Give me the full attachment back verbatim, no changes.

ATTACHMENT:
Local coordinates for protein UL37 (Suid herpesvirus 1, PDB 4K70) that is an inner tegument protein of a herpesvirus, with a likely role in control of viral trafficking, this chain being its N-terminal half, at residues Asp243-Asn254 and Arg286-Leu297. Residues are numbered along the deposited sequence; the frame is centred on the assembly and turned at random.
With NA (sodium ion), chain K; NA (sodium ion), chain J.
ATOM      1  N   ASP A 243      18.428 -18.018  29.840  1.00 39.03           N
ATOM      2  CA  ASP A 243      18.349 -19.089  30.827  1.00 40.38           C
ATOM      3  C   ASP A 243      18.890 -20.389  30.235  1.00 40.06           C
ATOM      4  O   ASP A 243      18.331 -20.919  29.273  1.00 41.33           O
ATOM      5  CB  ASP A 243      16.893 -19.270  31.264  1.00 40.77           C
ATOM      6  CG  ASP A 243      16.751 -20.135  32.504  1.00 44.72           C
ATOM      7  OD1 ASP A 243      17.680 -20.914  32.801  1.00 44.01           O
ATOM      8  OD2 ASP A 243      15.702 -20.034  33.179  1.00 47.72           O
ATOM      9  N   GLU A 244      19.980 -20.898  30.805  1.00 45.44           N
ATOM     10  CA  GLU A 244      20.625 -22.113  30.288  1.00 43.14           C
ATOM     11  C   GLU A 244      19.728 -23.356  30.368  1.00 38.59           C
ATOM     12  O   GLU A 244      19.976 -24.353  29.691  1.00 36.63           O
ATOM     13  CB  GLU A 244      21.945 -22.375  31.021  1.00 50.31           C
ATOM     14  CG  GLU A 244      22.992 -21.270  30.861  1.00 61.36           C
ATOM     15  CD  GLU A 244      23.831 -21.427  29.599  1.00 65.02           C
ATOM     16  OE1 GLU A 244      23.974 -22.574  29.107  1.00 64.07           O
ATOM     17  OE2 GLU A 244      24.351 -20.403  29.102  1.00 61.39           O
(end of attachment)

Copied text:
Local coordinates for protein UL37 (Suid herpesvirus 1, PDB 4K70) that is an inner tegument protein of a herpesvirus, with a likely role in control of viral trafficking, this chain being its N-terminal half, at residues Asp243-Asn254 and Arg286-Leu297. Residues are numbered along the deposited sequence; the frame is centred on the assembly and turned at random.
With NA (sodium ion), chain K; NA (sodium ion), chain J.
ATOM      1  N   ASP A 243      18.428 -18.018  29.840  1.00 39.03           N
ATOM      2  CA  ASP A 243      18.349 -19.089  30.827  1.00 40.38           C
ATOM      3  C   ASP A 243      18.890 -20.389  30.235  1.00 40.06           C
ATOM      4  O   ASP A 243      18.331 -20.919  29.273  1.00 41.33           O
ATOM      5  CB  ASP A 243      16.893 -19.270  31.264  1.00 40.77           C
ATOM      6  CG  ASP A 243      16.751 -20.135  32.504  1.00 44.72           C
ATOM      7  OD1 ASP A 243      17.680 -20.914  32.801  1.00 44.01           O
ATOM      8  OD2 ASP A 243      15.702 -20.034  33.179  1.00 47.72           O
ATOM      9  N   GLU A 244      19.980 -20.898  30.805  1.00 45.44           N
ATOM     10  CA  GLU A 244      20.625 -22.113  30.288  1.00 43.14           C
ATOM     11  C   GLU A 244      19.728 -23.356  30.368  1.00 38.59           C
ATOM     12  O   GLU A 244      19.976 -24.353  29.691  1.00 36.63           O
ATOM     13  CB  GLU A 244      21.945 -22.375  31.021  1.00 50.31           C
ATOM     14  CG  GLU A 244      22.992 -21.270  30.861  1.00 61.36           C
ATOM     15  CD  GLU A 244      23.831 -21.427  29.599  1.00 65.02           C
ATOM     16  OE1 GLU A 244      23.974 -22.574  29.107  1.00 64.07           O
ATOM     17  OE2 GLU A 244      24.351 -20.403  29.102  1.00 61.39           O